The Two Envelopes Fallacy

During his Hamilton lecture in Dublin recently, Fields medalist Martin Hairer made a passing mention of the “Two Envelopes Paradox”. This is a well-known problem in probability theory that has led to much misunderstanding. It was originally developed in 1912 by the leading German number theorist Edmund Landau (see Gorroochurn, 2012). It is frequently discussed on the web, with much misunderstanding and confusion. I will try to avoid adding to that.

Two-Envelopes

The Problem

Anne puts money into two envelopes and asks Bill to choose one of them. The only information she gives him is that one envelope contains twice the amount in the other. Being something of a genius, Bill concludes that one envelope contains half the amount in the other!

But how to choose? Since he has no further information, Bill chooses an envelope at random. Then, before he opens it, Anne gives him the option to change his mind. Is there any advantage in switching envelopes? It would seem not, but Bill reasons as follows:

Suppose I have chosen an envelop with x euros. Given the absence of any further data, there are equal chances that the other envelope has a greater or lesser sum. If it contains 2x euros, my gain is x. If it contains x/2 euros, my loss is x/2. Averaging these, the gain if a switch is made is:

Gain = ½ ( x ) + ½ ( –½ x ) = ¼ x             [1]

So, I stand to gain by ¼ x just by switching.”

But suppose he does switch! Anne, being of a generous nature, gives him the option of switching again. Surely, on the same basis as before, he can increase his gain by switching once more, and this process may be continued forever.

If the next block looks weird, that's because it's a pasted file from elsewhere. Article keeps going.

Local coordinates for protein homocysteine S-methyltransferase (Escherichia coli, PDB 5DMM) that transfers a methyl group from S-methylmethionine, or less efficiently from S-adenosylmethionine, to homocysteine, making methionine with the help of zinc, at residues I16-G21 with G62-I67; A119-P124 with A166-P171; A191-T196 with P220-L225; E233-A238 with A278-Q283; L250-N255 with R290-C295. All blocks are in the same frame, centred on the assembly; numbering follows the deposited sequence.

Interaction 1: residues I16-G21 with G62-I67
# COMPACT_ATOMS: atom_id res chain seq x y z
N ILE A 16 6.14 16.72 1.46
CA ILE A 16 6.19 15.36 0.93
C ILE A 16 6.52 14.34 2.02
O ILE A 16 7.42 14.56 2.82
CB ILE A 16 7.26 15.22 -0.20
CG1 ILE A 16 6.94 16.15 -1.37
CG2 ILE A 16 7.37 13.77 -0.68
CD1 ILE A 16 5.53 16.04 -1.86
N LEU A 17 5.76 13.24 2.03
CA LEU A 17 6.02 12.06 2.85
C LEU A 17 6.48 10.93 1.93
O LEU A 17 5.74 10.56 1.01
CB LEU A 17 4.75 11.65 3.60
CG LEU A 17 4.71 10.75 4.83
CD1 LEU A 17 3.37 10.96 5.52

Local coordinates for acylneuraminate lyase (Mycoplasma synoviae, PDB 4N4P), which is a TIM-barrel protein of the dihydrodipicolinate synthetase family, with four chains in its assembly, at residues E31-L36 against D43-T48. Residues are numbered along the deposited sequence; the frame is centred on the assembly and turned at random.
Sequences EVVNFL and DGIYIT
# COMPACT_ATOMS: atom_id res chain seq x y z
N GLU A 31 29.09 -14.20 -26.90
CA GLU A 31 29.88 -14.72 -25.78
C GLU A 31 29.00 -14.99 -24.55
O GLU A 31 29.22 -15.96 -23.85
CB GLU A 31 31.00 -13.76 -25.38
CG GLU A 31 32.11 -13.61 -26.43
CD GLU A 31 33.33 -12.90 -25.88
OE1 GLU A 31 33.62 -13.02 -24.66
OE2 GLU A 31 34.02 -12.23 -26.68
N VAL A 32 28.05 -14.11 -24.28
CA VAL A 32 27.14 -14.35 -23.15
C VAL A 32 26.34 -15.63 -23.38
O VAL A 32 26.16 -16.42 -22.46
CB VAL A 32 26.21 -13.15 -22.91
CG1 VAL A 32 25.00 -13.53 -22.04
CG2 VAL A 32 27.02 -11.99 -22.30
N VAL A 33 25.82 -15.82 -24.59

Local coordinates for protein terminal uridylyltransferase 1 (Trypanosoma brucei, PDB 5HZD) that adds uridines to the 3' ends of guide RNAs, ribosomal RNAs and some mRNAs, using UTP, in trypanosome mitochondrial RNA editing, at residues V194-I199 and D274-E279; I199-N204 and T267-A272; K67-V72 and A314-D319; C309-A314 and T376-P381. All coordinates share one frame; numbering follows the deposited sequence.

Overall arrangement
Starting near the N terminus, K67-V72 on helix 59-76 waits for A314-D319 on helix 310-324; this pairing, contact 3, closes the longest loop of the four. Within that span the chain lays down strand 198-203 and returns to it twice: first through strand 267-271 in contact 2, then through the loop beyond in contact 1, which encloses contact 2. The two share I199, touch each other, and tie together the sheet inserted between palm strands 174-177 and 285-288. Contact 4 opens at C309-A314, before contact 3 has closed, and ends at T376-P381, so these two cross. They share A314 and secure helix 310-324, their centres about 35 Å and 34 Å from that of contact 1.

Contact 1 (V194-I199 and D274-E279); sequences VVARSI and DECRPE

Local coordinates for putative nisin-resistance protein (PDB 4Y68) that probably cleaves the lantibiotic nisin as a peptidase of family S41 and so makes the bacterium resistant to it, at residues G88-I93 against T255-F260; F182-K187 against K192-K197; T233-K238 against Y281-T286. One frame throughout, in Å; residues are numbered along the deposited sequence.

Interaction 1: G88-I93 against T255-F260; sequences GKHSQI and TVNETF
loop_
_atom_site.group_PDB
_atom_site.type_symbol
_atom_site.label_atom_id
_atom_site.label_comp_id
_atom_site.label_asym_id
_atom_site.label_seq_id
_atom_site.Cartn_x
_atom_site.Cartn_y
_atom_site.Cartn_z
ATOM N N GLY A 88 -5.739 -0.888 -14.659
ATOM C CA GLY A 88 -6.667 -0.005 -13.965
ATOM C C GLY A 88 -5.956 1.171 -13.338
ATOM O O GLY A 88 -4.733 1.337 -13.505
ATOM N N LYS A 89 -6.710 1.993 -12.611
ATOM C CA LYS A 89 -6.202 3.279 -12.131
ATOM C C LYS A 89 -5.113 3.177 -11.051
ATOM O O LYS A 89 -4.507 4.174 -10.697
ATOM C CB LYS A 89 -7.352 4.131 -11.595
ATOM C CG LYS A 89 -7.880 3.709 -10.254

What is wrong with Bill’s reasoning? Think about this before reading on.

* * *

Suppose that Anne started with a total amount of money 3y euros. She divided this into two amounts, y and 2y. She puts y euros into one envelope and 2y euros into the other. Then she computes as follows:

We assume that Bill chooses one envelope at random. His expected amount is

½ ( y ) + ½ ( 2y ) = ½ ( 3 y ) ,

half the total amount, as we might anticipate. Now, what happens if Bill switches? If he has y he will get 2y, gaining y. If he has 2y, he will get y, loosing y. Since both are equally probable, his expectation is

Gain = ½ ( y ) + ½ ( –y ) = 0             [2]

Poor old Bill: his expectation does not change whether he chooses to switch or to stick.”

Slippery Variables and Sticky Variables

Where did Bill go wrong in the first calculation? The problem is that he used x to represent the amount in the envelope first chosen, and then used this to represent two different quantities in his formula [1] above.

If he has chosen the envelope with the smaller amount, then x = y. If he has chosen that with the greater amount, then x = 2y. But he uses x for both these quantities in his equation [1] and, as a result, his calculation gives a meaningless result.

We could refer to x as a “slippery variable”, since it represents different quantities in different cases. In contrast, we might call y a “sticky variable” as, once chosen, it sticks to its initial value.

Conclusion

The Wikipedia page on the two envelopes problem discusses many interpretations and also several variants that have generated interest. The value of these problems is that they caution us to examine lines of argument that appear reasonable but that contain logical flaws. The problems are of little interest in themselves; the benefits lie in the sharpening our reasoning capacity.

Sources

Gorroochurn, Prakash, 2012: Classic Problems of Probability. Wiley, 314pp. ISBN: 978-1-118-06325-5.

Wikipedia article: Two Envelopes Problem.


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